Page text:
Monitoring variability in coral reef primary production and calcification is needed to understand changes over time and between reef systems, which helps separate differences due to natural and/or anthropogenic factors happening now and in the future. This study measured net productivity and calcification for two reef systems at Shark Bay, Heron Reef in the southern Great Barrier Reef and Saipan Lagoon, Commonwealth of the Northern Mariana Islands. Net primary productivity and calcification were strongly correlated for reef flats with an adjusted R2 = 0.66. Night time dissolution occurred at Shark Bay reef flat with an average of −12.66  mmol  CaCO3 · m−2 · hr−1, while calcification increased at night for the Saipan reef flat. For both reef flat sites, net productivity from oxygen flux was much lower than rates calculated from change in dissolved inorganic carbon. This study provided the first baseline estimates of net productivity and calcification for a reef flat and seagrass community in Saipan Lagoon. The seagrass community had the lowest productivity of all sites. However, the high presence of calcareous algae at the site highlights the need for more research on the carbonate chemistry of these habitats. All sites had high net productivity that was most likely associated with the dominant presence of algae. Continue reading ‘Primary production and calcification rates of algae‐dominated reef flat and seagrass communities’

Vulnerability of juvenile hermit crabs to reduced seawater pH and shading

Highlights

• Local impacts may potentially increase effects of global environmental changes.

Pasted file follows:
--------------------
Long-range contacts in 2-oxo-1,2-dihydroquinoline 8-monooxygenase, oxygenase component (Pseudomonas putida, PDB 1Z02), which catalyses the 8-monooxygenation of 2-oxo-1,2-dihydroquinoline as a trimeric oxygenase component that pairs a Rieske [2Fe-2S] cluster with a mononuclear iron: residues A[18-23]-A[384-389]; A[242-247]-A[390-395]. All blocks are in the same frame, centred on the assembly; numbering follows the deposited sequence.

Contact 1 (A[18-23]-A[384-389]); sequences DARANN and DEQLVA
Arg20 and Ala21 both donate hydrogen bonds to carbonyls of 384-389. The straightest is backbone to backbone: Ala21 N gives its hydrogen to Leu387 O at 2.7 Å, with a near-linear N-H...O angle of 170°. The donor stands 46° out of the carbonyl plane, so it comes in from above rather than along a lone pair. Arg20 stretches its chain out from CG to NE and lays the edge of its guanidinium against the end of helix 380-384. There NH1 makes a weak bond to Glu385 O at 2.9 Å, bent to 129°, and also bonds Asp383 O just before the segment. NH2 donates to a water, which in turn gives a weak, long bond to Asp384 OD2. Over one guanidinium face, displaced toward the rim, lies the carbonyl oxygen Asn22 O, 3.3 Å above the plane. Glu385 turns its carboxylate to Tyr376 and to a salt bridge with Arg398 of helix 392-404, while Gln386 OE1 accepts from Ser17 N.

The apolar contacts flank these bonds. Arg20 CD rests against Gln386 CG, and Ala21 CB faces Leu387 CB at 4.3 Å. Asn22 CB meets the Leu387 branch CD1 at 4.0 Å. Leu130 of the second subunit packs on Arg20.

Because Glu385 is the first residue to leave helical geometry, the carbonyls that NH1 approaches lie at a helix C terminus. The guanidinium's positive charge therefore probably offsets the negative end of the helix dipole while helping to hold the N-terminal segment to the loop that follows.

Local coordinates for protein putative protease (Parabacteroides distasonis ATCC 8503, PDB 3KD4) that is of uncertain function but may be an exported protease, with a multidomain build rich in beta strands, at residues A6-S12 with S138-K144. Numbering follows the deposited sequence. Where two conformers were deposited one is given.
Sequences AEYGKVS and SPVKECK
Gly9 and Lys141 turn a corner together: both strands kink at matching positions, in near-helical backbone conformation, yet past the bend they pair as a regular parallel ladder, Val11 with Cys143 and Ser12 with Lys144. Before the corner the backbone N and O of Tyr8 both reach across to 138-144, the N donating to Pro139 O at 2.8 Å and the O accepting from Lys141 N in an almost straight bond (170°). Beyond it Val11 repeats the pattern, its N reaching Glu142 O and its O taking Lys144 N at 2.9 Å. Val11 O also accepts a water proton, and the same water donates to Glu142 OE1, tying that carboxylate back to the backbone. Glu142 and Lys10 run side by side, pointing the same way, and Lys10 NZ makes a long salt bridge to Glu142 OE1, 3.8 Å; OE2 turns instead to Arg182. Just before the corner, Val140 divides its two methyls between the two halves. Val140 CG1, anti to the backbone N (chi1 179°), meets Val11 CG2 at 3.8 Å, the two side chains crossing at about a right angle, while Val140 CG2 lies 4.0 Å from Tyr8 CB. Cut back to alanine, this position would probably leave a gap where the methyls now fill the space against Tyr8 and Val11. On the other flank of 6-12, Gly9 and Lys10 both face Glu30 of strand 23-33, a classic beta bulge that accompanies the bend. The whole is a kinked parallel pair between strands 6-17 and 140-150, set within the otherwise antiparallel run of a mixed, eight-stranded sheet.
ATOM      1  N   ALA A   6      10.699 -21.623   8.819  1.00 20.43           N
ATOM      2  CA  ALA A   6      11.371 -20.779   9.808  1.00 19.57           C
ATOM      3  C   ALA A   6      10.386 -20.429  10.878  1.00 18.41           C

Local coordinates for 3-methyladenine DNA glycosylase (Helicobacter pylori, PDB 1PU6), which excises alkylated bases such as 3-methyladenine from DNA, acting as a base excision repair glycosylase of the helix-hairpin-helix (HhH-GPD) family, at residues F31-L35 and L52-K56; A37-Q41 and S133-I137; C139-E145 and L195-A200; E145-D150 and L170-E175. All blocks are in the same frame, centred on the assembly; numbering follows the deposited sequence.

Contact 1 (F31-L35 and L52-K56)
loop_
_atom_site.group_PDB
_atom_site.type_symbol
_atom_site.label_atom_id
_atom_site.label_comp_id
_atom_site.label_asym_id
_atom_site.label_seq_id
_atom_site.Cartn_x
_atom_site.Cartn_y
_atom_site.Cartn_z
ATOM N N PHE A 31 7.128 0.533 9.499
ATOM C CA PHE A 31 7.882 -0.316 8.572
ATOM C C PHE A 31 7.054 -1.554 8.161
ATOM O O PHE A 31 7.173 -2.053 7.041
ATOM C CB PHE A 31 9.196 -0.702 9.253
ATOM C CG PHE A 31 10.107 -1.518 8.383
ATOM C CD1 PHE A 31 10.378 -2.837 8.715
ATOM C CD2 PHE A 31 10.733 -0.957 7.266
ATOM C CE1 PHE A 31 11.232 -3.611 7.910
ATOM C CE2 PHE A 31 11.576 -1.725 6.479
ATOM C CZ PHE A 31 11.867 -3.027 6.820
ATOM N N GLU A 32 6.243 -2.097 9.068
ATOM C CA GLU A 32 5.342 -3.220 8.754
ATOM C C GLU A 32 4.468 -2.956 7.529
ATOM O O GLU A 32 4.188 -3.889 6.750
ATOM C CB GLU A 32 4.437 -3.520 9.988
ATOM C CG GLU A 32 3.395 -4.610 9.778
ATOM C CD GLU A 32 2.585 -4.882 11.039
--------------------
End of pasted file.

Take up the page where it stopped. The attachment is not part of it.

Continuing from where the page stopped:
• We assessed combined effects of reduced pH and shading caused by harbor structures.
• Reduced seawater pH and shading affected behavioral responses of hermit crabs.
• Multiple stressors induced high mortality and reduced growth.
• Maintenance of local populations may be impaired by the impact of both stressors.

Abstract

Multiple simultaneous stressors induced by anthropogenic activities may amplify their impacts on marine organisms. The effects of ocean acidification, in combination with other anthropogenic impacts (apart from temperature) are poorly understood, especially in coastal regions. In these areas, shading caused by infrastructure development, such as harbor construction, may potentially interact with CO2-induced pH reduction and affect invertebrate populations. Here, we evaluated the effects of reduced pH (7.6) and shading (24h in darkness) on mortality, growth, calcification and displacement behavior to live predator (danger signal) and dead gastropod (resource availability signal) odors using juveniles of the hermit crab Pagurus criniticornis collected in Araçá Bay (São Paulo state, Southeastern Brazil). After a 98 day experimental period, both stressors had a significant interaction effect on mortality, and an additive effect on total growth. No difference in calcification was recorded among treatments, indicating that individuals were able to maintain calcification under reduced pH conditions. When exposed to odor of live predators, crab responses were only affected by shading. However, an interactive effect between both stressors was observed in response to gastropod odor, leading to reduced displacement behavior. This study shows how local disturbance impacts may enhance the effects of global environmental change on intertidal crustacean populations.

Continue reading ‘Vulnerability of juvenile hermit crabs to reduced seawater pH and shading’